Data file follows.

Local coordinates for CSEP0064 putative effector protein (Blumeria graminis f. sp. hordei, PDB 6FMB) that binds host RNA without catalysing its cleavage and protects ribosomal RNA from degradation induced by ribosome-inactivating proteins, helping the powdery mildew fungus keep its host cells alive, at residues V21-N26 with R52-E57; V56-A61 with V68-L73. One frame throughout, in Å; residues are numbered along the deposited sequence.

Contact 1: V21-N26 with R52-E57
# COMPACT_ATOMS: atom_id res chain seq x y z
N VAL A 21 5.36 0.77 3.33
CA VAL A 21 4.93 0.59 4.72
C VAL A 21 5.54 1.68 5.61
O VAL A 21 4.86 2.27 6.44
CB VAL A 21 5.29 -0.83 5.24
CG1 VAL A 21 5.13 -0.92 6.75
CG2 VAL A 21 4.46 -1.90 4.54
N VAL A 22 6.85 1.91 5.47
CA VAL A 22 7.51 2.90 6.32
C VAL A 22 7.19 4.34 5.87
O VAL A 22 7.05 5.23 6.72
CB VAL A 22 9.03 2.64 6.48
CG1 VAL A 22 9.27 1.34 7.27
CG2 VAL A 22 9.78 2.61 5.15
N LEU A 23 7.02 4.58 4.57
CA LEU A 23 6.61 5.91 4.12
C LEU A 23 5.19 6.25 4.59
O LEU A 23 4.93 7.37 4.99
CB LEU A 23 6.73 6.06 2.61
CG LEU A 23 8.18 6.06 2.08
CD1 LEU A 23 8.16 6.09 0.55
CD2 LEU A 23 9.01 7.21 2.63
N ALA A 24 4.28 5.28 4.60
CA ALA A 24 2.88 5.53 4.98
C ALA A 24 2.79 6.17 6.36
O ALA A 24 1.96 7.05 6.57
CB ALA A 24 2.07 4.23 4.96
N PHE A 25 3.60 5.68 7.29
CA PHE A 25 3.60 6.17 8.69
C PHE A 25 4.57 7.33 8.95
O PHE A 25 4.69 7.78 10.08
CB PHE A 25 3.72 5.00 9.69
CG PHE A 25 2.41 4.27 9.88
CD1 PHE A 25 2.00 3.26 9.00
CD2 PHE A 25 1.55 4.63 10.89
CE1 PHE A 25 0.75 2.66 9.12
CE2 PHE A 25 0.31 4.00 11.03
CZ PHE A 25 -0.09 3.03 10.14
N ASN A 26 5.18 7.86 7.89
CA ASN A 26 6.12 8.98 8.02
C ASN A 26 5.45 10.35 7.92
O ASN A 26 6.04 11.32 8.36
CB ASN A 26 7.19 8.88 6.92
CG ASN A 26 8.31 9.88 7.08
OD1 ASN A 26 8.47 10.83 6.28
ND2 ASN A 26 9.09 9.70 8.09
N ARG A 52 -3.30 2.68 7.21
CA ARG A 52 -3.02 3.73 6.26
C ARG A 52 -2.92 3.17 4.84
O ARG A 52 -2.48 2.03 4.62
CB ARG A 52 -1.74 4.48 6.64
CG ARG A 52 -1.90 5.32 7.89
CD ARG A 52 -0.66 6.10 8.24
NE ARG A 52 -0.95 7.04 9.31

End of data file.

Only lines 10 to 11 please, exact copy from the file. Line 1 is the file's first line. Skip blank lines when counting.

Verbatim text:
CG2 VAL A 21 4.46 -1.90 4.54
N VAL A 22 6.85 1.91 5.47